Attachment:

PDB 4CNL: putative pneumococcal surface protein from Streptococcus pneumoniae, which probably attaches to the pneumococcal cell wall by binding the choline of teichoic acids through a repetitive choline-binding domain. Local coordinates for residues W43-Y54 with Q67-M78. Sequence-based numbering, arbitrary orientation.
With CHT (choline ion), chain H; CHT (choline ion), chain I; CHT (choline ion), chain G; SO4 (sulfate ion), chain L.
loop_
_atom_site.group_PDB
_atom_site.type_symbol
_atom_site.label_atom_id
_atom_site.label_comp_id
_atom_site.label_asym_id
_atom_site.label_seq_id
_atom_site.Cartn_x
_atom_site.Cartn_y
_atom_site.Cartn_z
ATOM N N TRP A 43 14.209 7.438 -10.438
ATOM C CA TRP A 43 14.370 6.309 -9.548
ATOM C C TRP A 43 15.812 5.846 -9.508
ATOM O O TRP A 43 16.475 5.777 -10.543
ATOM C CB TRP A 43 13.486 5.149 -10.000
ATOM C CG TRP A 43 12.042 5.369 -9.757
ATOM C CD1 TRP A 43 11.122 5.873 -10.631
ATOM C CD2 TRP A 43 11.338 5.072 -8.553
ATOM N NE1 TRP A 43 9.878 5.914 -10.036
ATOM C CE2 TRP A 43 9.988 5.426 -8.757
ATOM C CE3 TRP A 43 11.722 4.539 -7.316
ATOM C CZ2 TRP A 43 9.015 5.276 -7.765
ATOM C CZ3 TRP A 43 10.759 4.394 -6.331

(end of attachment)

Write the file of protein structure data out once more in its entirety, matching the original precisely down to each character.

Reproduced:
PDB 4CNL: putative pneumococcal surface protein from Streptococcus pneumoniae, which probably attaches to the pneumococcal cell wall by binding the choline of teichoic acids through a repetitive choline-binding domain. Local coordinates for residues W43-Y54 with Q67-M78. Sequence-based numbering, arbitrary orientation.
With CHT (choline ion), chain H; CHT (choline ion), chain I; CHT (choline ion), chain G; SO4 (sulfate ion), chain L.
loop_
_atom_site.group_PDB
_atom_site.type_symbol
_atom_site.label_atom_id
_atom_site.label_comp_id
_atom_site.label_asym_id
_atom_site.label_seq_id
_atom_site.Cartn_x
_atom_site.Cartn_y
_atom_site.Cartn_z
ATOM N N TRP A 43 14.209 7.438 -10.438
ATOM C CA TRP A 43 14.370 6.309 -9.548
ATOM C C TRP A 43 15.812 5.846 -9.508
ATOM O O TRP A 43 16.475 5.777 -10.543
ATOM C CB TRP A 43 13.486 5.149 -10.000
ATOM C CG TRP A 43 12.042 5.369 -9.757
ATOM C CD1 TRP A 43 11.122 5.873 -10.631
ATOM C CD2 TRP A 43 11.338 5.072 -8.553
ATOM N NE1 TRP A 43 9.878 5.914 -10.036
ATOM C CE2 TRP A 43 9.988 5.426 -8.757
ATOM C CE3 TRP A 43 11.722 4.539 -7.316
ATOM C CZ2 TRP A 43 9.015 5.276 -7.765
ATOM C CZ3 TRP A 43 10.759 4.394 -6.331